“You’re not faster than a bullet” – Bandits and roadblocks in Darfur

Travel in northeastern Darfur can be a perilous business at the best of times.

The bandits and militias who stalk this isolated corner of western Sudan pose a significant threat to anyone attempting to traverse its bumpy roads.

So when you come across an improvised roadblock, manned by hostile-looking Darfurians brandishing AK47s – you may be in very real trouble.

That was the situation Tangiers International field agent Hafiz and his driver faced as they travelled to meet a claimant in the region during the autumn of last year.

Hafiz continued the tale: “The driver started shouting ‘Robbers, robbers!’ in Arabic. He wanted to speed up and try to get across the roadblock.

“I told him ‘Do not speed up. You’re not faster than a bullet’ and, thankfully, I convinced him to stop. When we pulled over, the guys with guns came rushing over to us.”

While the driver remained in the vehicle, Hafiz got out and greeted the men with a friendly salam aleekom – or ‘peace be unto you’ – the traditional Islamic greeting used in Sudan.

Although the men were heavily armed and the improvised camp was littered with weapons and bullet casings, Hafiz ignored the threat they presented, announcing to the men “I’m here to see the sheikh.”

In Sudanese culture, a “sheikh” is a community elder, usually very well versed in Islamic scripture who is consulted for advice and guidance by other members of the community.

The armed men pointed in the direction of a nearby tree where an elderly man sat.

Hafiz continued: “I slowly walked over to this man and, again, greeted him respectfully. I told him I was lost and wanted to cross the area.

“He asked me ‘Where are you from?’ and I mentioned by grandfather who was well-known across Sudan.”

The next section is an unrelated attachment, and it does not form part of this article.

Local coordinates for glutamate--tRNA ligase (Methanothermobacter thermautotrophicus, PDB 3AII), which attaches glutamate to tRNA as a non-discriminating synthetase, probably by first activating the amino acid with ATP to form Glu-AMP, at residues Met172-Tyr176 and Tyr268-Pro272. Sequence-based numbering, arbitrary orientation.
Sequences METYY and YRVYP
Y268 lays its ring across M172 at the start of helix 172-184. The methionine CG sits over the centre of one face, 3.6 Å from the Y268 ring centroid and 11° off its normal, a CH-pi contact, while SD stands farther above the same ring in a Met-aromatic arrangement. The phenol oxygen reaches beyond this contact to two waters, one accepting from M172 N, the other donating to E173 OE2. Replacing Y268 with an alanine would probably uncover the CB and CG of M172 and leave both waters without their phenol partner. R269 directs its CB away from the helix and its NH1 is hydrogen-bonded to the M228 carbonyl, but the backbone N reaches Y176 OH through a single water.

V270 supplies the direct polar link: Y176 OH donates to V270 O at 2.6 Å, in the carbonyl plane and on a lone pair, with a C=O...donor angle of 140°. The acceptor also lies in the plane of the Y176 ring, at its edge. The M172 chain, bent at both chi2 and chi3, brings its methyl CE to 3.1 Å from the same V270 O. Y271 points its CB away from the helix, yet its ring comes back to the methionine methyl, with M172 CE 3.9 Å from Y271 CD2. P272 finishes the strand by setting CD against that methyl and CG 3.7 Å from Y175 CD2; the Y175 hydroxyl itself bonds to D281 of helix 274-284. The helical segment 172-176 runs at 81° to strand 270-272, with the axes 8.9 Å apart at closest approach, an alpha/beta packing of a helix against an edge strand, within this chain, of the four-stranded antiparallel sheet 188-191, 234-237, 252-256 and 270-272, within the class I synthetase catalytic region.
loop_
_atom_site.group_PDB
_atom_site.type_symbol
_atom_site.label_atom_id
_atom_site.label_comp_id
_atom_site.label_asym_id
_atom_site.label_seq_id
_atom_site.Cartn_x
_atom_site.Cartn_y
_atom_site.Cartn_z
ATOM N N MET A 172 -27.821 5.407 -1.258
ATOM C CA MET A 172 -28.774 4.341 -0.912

The sheikh had indeed heard of Hafiz’s grandfather – a respected Sufi imam who has an Islamic school in northern Khartoum – gaining Hafiz a valuable bridge of trust.

“I told him the father of one of our colleagues in Khartoum had passed away and we were travelling to his home to give our condolences,” Hafiz continued.

“He told me this was very good, saying, ‘You guys are followers of a good tradition, travelling all this way to pay your respects.’”

With the situation seemingly de-escalated, Hafiz and his driver were invited to drink tea with the armed men and the sheikh.

Before long, Hafiz and his driver were on their way to their previous appointment. When they finally arrived, they were warned by locals that bandits were rife in the area.

Hafiz attributed the peaceful resolution to this potentially-dangerous encounter to his knowledge of Sudanese culture.

He said: “Always show respect to the person you are speaking to, make sure you accept anything they offer you such as food or a drink, and, most importantly, always show respect to the elder of the group.”

Hafiz and his driver even stopped a second time to talk with the armed men on the return journey back to Khartoum, showing they had not only avoided robbery but also made some useful contacts in this part of Darfur.